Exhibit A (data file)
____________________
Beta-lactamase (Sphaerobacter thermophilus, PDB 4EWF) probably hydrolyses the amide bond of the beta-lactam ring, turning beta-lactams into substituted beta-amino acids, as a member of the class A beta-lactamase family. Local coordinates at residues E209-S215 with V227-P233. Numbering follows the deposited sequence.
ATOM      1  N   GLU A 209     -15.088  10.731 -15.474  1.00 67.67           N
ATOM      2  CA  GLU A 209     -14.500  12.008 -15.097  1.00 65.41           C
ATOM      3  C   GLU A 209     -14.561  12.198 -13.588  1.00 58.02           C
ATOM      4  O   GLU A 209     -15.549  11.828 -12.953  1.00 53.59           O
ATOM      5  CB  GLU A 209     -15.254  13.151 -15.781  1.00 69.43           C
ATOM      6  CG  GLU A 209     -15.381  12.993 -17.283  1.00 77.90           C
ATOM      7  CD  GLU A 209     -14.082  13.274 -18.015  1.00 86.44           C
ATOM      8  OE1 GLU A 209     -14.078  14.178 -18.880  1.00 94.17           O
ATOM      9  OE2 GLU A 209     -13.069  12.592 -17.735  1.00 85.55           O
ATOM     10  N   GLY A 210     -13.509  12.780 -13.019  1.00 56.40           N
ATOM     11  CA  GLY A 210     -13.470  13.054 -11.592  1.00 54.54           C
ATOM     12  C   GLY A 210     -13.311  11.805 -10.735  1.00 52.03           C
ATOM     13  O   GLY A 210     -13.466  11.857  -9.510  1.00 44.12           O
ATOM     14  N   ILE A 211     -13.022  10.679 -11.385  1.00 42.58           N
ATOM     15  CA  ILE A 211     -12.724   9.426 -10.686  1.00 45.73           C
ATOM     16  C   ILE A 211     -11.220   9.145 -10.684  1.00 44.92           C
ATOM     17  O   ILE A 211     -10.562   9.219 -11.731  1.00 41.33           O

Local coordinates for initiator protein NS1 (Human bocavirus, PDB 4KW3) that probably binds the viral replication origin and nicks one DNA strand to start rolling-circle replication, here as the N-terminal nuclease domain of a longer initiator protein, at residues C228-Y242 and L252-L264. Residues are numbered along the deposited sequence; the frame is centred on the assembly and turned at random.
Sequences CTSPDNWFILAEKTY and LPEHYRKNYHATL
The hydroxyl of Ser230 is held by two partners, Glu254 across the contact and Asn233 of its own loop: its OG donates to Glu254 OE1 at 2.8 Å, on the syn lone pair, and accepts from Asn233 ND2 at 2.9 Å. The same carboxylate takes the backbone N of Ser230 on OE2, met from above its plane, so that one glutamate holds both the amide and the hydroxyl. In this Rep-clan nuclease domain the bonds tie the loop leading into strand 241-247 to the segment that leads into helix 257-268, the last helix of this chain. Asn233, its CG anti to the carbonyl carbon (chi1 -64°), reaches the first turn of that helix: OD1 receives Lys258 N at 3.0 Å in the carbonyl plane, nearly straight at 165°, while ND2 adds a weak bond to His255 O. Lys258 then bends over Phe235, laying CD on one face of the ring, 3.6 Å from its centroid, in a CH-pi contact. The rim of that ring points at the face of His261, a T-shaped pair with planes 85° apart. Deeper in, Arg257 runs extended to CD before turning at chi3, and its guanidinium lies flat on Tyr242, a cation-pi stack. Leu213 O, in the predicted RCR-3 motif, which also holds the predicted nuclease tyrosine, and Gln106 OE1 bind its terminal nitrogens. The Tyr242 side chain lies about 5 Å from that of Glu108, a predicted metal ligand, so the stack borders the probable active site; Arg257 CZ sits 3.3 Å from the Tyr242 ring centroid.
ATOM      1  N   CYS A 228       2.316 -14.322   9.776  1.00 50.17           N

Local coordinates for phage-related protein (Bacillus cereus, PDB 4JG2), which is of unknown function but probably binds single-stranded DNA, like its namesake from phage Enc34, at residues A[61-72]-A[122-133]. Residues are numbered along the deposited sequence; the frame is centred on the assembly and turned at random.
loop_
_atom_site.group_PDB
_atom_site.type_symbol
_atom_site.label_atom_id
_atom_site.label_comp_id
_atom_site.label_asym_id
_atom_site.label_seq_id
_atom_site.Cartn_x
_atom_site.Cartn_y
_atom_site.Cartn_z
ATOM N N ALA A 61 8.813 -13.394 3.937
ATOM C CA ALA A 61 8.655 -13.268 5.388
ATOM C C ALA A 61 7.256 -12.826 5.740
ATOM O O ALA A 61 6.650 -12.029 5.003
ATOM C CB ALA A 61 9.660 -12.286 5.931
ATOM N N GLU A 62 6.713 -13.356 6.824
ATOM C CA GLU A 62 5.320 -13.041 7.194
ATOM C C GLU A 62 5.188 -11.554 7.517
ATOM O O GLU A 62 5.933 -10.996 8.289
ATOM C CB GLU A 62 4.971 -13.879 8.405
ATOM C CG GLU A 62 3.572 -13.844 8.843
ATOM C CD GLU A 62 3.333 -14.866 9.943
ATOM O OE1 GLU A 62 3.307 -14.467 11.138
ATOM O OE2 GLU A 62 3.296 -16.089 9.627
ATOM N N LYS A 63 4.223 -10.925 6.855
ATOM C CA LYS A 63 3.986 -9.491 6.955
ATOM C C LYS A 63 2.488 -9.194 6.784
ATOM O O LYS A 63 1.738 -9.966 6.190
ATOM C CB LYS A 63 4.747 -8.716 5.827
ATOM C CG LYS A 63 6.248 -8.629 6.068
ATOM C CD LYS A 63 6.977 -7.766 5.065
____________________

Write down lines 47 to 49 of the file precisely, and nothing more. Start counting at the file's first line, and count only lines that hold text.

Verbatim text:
ATOM O OE2 GLU A 62 3.296 -16.089 9.627
ATOM N N LYS A 63 4.223 -10.925 6.855
ATOM C CA LYS A 63 3.986 -9.491 6.955